[FERNANDO DE NORONHA, BRAZIL] — It had rained all morning. I was driving like a mad man in my bumble-bee colored dune buggy, down a rutted muddy road to a clearing on the edge of a steep cliff. Not intentionally crazy, mind you, but out of necessity. The little dune buggy was so small and my legs were so long that my knees straddled the teeny rubber steering wheel. I had to steer with my arms between my legs, crab-like. 🦀 Nearing the edge of the cliff, I had to slam on the brakes with all my power to slow down, not just because of the slippery mud, but because they brakes had as much grip as if I was rubbing a Teva sandal directly on
[FERNANDO DE NORONHA, BRAZIL] — As a still developing tourist destination..and only 450 tourists allowed on the island a day… the restaurant scene on Fernando de Noronha still has some ways to go. But there are some incredible standouts I tried. And am still thinking about. About the most dramatic is Merhulhao, right overlooking the harbor. Perfectly positioned to catch the full length of the island at sunset, you just can’t beat the view….maybe one of the best in the world. Clouds, currents, boats sailing in and out, awesome chill music, extremely nice young couple that runs it. Oh…and the food. Perfect, clean, simple seafood. Excellently prepared. Man, the energy of this place is just really remarkable. And one of the coolest coffee preparations I’ve ever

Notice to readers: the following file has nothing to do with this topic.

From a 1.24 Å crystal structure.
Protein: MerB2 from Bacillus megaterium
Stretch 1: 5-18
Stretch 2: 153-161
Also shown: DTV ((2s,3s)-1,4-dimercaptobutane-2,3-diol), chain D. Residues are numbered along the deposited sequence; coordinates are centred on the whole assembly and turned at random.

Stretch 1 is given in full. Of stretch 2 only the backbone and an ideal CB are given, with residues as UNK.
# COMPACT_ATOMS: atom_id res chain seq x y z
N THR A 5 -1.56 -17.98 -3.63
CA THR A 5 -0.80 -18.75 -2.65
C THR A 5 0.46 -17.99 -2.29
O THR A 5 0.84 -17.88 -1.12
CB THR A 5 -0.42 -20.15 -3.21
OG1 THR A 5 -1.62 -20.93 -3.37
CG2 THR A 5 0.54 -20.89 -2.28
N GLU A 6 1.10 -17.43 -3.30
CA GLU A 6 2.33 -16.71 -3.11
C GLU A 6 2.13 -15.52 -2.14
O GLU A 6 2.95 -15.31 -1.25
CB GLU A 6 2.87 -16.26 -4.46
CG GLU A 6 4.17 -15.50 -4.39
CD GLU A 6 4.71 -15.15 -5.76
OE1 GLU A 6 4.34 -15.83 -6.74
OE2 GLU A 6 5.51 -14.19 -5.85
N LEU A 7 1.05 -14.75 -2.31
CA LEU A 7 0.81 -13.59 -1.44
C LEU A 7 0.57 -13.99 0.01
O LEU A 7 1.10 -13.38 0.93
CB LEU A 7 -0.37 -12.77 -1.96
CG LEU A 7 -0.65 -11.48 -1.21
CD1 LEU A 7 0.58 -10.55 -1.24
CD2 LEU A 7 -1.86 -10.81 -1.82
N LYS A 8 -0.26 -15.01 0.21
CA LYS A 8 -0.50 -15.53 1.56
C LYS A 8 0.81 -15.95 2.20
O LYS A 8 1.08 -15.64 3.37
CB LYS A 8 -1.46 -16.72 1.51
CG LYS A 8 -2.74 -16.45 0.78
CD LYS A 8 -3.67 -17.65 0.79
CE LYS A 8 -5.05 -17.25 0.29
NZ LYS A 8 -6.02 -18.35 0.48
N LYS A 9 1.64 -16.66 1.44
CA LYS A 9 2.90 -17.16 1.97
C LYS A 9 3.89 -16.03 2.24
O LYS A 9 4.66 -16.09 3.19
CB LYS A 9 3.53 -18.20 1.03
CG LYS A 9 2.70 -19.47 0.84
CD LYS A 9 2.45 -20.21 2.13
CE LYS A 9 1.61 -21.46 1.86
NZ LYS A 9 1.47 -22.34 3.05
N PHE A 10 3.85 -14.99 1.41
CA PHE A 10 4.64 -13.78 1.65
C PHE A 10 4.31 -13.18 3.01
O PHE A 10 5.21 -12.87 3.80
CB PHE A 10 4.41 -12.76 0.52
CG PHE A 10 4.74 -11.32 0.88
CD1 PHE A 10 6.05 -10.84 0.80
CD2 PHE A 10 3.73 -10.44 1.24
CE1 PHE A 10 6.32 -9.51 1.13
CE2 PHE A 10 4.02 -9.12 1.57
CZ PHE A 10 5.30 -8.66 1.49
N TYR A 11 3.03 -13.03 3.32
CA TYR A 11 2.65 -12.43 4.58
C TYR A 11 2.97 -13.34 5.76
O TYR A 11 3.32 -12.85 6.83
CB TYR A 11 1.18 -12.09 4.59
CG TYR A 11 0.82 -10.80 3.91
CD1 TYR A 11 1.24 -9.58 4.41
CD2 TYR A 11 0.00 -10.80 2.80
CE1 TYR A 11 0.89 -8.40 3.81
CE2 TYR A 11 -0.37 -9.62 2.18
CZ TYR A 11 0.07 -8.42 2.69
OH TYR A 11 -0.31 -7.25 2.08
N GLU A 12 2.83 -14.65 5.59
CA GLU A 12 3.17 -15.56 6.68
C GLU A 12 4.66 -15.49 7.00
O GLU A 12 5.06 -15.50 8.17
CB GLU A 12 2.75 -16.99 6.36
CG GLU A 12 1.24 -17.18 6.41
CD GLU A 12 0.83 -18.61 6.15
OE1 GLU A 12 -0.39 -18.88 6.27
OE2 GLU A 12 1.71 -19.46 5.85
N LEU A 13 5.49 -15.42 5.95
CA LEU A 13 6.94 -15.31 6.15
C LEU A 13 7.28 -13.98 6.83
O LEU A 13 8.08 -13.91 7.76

(Fernando de Noronha, Brazil) — Now this place is truly special. On this magical isle is a magical place, Pousada Maravilha. After doing some online scoping and then staying there and checking out the other top places, this is the nicest place on the island. There are other cool places, but the view and position of this small hotel is outstanding and one of the few that have direct ocean views. The former house of a Brazilian movie star, the pousada is built around the main house, restaurant and pool, sloping down the hill. With some inline rooms at the top, to me it is worth the expensive splurge on a bungalow. They are lower down the hill but are stand-alone places with their own
(Sao Paulo) — Sao Paulo is big. But when you want a break from the concrete, take a taxi to the Parque Ibirapuera, Sao Paulo’s Central Park. Walk among the walkers, with great stops at lakes and mini forests and make sure you duck into the Oscar Niemeyer designed music pavilion.